Polo opened it, “ap­par­ently wait­ing for a drug cus­tomer while his co­horts ac­tu­ally en­gaged in a drugs … ses­sion in­side his house,” the af­fi­davit said. When Polo re­al­ized Es­curo was a po­lice­man, he shouted and be­gan shoot­ing while re­treat­ing into his house, the state­ment said.

The five men in the house “pulled their hand­guns and fired to­wards us and … the team, prompt­ing us to re­tal­i­ate re­sult­ing in the neu­tral­iza­tion of the sus­pects,” that ac­count said.

Po­lice said they took the bodies to a hospi­tal, searched the house and found five loaded guns and two small plas­tic bags of shabu. They also said a fifth man died in the raid, but he has not been iden­ti­fied, and Kath­rina Polo said no­body else was in her house that night.

The of­fi­cers dis­missed Kath­rina Polo’s tes­ti­mony as “mere con­jec­tures and pre­sump­tion.” The su­per­in­ten­dent over­see­ing the raid — Lito Patay — could not be reached for com­ment.

The hu­man rights com­mis­sion said the of­fi­cers’ tes­ti­mony raises sev­eral ques­tions: If it’s true, why does the house show no signs of a gun bat­tle — no bul­let holes in its walls, roof or stair­case? Why the in­con­sis­tency between the po­lice and Polo’s ac­count over who an­swered the knock at the gate?

Why did the po­lice give the com­mis­sion pic­tures of guns and drugs in the house, but no bodies? Why did they re­move the bodies be­fore crime scene in­ves­ti­ga­tors ar­rived? Why did they find no firearm on Arevalo? Why would he jump out of a win­dow and leave a gun be­hind?

Polo’s story is sup­ported by an au­topsy re­port that was re­viewed by the Los An­ge­les Times and shows that Bordeos was prob­a­bly shot in the back and that Cher­wen Polo was pre­sum­ably not out­side when he was shot, but rather ly­ing in the right cor­ner of the up­stairs bed­room.

Duterte’s govern­ment has ex­pressed hos­til­ity to­ward the hu­man rights com­mis­sion. The Philip­pine Con­gress’ lower house voted last month to slash the com­mis­sion’s $17-mil­lion bud­get to about $20. The Sen­ate pushed back by propos­ing an in­crease. The two houses must ne­go­ti­ate a fi­nal bud­get.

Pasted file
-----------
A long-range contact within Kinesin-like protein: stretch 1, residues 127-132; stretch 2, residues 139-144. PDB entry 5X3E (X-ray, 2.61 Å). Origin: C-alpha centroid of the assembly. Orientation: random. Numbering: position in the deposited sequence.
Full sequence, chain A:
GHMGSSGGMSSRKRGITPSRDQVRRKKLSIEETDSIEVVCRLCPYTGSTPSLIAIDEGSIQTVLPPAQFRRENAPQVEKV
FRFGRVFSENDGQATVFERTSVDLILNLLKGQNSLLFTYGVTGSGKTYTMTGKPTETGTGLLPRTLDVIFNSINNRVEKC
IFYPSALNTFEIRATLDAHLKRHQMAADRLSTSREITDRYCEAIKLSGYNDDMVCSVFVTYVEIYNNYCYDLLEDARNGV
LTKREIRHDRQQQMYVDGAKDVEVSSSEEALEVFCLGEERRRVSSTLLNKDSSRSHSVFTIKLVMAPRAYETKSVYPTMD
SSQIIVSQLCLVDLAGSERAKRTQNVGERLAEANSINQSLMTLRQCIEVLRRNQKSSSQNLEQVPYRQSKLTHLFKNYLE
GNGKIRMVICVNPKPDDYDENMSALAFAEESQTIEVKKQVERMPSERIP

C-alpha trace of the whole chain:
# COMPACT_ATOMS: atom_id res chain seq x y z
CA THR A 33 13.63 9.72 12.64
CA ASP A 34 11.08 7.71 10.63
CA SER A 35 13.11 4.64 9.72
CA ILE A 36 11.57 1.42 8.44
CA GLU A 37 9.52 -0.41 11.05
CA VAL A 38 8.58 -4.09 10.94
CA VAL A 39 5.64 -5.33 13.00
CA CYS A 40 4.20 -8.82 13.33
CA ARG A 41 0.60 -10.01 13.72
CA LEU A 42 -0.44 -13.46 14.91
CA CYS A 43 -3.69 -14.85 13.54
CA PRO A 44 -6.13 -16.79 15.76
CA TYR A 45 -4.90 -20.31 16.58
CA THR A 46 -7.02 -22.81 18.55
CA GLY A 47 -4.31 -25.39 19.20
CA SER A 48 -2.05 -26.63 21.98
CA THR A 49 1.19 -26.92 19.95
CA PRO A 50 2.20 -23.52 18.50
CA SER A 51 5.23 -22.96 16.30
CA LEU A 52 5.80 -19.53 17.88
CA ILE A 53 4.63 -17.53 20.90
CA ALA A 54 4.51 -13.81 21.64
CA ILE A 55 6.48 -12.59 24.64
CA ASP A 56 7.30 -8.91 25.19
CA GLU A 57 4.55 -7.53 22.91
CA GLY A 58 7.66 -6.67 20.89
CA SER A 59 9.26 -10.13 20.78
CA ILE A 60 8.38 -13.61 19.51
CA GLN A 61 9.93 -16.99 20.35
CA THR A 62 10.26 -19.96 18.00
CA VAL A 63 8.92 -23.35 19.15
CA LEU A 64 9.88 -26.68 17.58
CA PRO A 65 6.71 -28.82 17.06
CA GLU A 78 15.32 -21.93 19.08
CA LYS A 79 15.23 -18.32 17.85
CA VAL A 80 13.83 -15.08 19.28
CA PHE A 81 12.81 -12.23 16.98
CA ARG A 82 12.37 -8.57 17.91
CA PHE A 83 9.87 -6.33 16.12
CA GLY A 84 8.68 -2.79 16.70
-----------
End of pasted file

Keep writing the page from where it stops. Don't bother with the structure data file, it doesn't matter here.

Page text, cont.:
Soon af­ter Polo’s widow de­cided to pur­sue the case, she said, she be­gan re­ceiv­ing threat­en­ing calls from peo­ple who re­fused to iden­tify them­selves. In one in­stance, the caller said he rep­re­sented the hu­man rights com­mis­sion and told her to come to the lo­cal po­lice sta­tion. When she called the com­mis­sion, it de­nied plac­ing the call.

Later, she re­ceived a text mes­sage: “You’d bet­ter stop,” it said, “or you’ll fol­low in [your hus­band’s] foot­steps.” An­other time, two uniden­ti­fied men at­tempted to pick up her chil­dren from school but left af­ter the school se­cu­rity guard be­gan ask­ing ques­tions.

If the of­fice of the om­buds­man of the Philip­pines finds there may be enough ev­i­dence for an in­dict­ment, it refers the case to a court, typ­i­cally within a year. The court then has the fi­nal say on in­no­cence or guilt. An­a­lysts say the case of the Birth­day Mas­sacre could drag on for years.

“When­ever the trail leads to a govern­ment of­fi­cial, or po­lice of­fi­cers them­selves, then it goes cold, it dies,” said Phe­lim Kine, deputy di­rec­tor at the Asia di­vi­sion of Hu­man Rights Watch. “And this hap­pens a fair bit.”

“It’s the bravest, most re­silient peo­ple who would want to try to risk that and go through this meat grinder of a sys­tem to try to get jus­tice for their loved ones,” he said. “And that de­serves great re­spect, but ‘an up­hill bat­tle’ doesn’t even be­gin to de­scribe what they’re go­ing through.”

In the mean­time, the drug war con­tin­ues. On Aug. 14, po­lice in the prov­ince of Bu­la­can killed 32 drug sus­pects in what’s be­come known as the cam­paign’s “blood­i­est night.”

The next day, Manila po­lice killed 12 more in what they called a “one-time, big­time” crack­down on drug sus­pects. One of the vic­tims — Kian Loyd de­los San­tos — was 17, spurring thou­sands of peo­ple to take to the streets in protest.

The demon­stra­tion was a rare dis­play — and per­haps a sign that sup­port for Duterte’s cam­paign may be start­ing to wane.

A Pew Re­search Cen­ter poll con­ducted between Fe­bru­ary and May found that 78% of Filipinos sup­ported Duterte’s anti-drug cam­paign. But the polling or­ga­ni­za­tion So­cial Weather Sta­tions re­ported this week that 49% of Filipinos agreed that many vic­tims of the cam­paign were “not re­ally drug push­ers.”

This week, in an ap­par­ent re­sponse to crit­ics, Duterte said he was trans­fer­ring anti-drug op­er­a­tions from the po­lice to the Philip­pine Drug En­force­ment Agency. He is­sued a sim­i­lar sus­pen­sion of po­lice in­volve­ment in the drug war in Jan­uary but lifted it a month later.

Aaron Fav­ila As­so­ci­ated Press

A PO­LICE­MAN guards a sus­pected drug den af­ter a deadly raid last year in Quezon City, Philip­pines, not far from where po­lice killed Cher­wen Polo weeks ear­lier.

Jonathan Kaiman Los An­ge­les Times

KATH­RINA POLO, shown with her son Marco, is pur­su­ing a case ac­cus­ing 16 po­lice of­fi­cers of in­dis­crim­i­nately killing her hus­band, Cher­wen, and three friends.